Is there a formal version of the term "until," used in the context of "The event will run from 8 a.m. until," signifying an indeterminate end time?
You can reword the phrase a few ways to imply no end (or an indeterminate end):
The event will begin at 8 a.m.
The event starts at 8 a.m.
You can also insert a phrase after until:
The event will run from 8 a.m. until sundown
The event will run from 8 a.m. until supplies run out
Across different days:
The event will begin each day at 8 a.m.
EDIT #2: I gave a bad answer, I apologize. I just checked again my dictionary and if you don't have a specified end time then you can use this way:
forward in time: the period from 1969 onward.
Previous answer: My Dictionary says that till is less formal than until:
USAGE In most contexts, till and until have the same meaning and are interchangeable.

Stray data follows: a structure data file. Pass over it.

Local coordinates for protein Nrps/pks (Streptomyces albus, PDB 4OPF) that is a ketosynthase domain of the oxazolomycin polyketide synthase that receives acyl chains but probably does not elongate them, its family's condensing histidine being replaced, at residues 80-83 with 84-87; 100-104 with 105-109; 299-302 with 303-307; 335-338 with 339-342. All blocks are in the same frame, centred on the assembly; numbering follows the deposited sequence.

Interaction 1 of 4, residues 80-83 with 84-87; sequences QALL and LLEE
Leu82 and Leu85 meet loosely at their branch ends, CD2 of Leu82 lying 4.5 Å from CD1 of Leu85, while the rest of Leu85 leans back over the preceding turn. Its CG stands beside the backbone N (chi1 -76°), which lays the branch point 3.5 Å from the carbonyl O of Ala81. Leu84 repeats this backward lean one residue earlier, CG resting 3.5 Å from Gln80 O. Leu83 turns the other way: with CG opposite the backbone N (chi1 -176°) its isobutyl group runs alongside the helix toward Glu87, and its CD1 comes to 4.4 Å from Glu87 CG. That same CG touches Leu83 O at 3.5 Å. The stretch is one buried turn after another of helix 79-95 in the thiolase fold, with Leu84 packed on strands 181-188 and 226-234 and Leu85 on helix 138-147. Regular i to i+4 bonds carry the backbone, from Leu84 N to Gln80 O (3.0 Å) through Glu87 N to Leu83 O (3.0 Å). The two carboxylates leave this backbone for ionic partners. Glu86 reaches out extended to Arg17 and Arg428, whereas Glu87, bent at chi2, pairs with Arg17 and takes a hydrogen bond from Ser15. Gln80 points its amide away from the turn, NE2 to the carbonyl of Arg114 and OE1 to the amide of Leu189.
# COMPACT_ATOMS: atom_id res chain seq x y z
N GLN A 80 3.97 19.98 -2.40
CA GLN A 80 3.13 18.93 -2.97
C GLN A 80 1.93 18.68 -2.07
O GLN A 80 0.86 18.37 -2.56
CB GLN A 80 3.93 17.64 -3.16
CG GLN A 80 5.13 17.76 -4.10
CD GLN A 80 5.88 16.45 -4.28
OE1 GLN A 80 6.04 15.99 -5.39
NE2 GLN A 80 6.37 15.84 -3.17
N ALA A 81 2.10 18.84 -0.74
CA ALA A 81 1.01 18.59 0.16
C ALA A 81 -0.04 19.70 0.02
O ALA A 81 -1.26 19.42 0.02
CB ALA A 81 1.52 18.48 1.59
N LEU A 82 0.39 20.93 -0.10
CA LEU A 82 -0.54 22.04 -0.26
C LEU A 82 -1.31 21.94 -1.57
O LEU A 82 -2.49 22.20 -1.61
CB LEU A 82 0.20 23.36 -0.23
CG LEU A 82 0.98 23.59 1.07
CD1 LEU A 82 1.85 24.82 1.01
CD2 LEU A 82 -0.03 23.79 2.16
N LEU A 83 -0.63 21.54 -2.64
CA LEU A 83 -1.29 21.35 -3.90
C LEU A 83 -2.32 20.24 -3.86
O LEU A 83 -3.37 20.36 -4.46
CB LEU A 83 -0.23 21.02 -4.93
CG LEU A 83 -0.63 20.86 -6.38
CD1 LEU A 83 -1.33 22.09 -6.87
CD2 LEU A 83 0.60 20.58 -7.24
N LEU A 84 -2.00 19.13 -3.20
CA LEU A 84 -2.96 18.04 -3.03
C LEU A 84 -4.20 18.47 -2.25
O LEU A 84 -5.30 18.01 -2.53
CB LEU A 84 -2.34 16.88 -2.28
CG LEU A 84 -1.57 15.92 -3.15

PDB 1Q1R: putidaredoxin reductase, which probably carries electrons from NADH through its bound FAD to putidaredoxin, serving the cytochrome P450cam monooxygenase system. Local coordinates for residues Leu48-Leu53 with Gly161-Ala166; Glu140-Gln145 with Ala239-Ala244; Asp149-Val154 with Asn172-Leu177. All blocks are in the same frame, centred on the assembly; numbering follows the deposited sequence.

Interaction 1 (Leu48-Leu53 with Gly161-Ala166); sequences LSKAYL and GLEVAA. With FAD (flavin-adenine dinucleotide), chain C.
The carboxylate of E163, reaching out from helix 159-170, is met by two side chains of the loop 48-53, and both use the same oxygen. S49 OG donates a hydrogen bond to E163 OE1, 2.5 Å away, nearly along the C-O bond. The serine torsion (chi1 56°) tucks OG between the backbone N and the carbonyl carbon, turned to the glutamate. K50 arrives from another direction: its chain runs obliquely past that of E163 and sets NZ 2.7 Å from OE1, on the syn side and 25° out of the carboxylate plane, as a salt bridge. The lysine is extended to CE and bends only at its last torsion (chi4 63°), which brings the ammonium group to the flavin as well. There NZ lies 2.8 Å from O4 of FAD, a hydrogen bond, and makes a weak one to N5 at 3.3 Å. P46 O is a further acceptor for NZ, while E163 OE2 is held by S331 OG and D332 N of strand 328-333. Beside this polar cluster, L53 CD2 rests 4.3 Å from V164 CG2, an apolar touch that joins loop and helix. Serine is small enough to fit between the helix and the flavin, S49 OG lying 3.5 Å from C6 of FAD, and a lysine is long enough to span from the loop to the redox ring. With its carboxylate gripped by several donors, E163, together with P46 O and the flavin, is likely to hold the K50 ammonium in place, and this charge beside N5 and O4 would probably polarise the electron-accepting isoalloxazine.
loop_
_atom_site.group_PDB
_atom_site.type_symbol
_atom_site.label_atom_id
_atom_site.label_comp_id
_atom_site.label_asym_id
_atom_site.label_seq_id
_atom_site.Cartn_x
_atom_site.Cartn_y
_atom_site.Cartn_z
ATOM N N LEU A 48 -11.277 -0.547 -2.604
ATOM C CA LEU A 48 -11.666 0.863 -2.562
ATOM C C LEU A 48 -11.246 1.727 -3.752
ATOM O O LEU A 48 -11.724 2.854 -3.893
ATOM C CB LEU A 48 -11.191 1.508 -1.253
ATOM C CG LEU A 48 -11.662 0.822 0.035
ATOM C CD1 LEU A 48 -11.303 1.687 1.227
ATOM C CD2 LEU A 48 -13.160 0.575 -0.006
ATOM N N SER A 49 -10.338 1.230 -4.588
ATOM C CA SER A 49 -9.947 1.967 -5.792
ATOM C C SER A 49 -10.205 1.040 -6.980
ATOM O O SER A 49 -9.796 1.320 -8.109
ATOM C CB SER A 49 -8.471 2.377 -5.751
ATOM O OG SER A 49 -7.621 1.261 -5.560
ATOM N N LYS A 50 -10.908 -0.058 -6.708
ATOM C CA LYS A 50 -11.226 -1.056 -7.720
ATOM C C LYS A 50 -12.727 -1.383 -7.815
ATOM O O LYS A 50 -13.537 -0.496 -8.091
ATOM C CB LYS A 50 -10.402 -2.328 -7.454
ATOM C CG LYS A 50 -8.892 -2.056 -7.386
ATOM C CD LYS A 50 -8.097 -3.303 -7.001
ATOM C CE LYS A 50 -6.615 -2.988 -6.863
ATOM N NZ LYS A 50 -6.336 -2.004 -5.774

The main difference is that till is generally considered to be more informal than until.
Until occurs much more frequently than till in writing. Interestingly, while it is commonly assumed that till is an abbreviated form of until (the spellings 'till and 'til reflect this), till is in fact the earlier form.
Another source confirmed that till is less formal than until.
EDIT: Sorry for the edit, but I found another entry. From the OALD (Oxford Advanced Learner's Dictionary):
Till is generally felt to be more informal than until and is used much less often in writing. At the beginning of a sentence, until is usually used.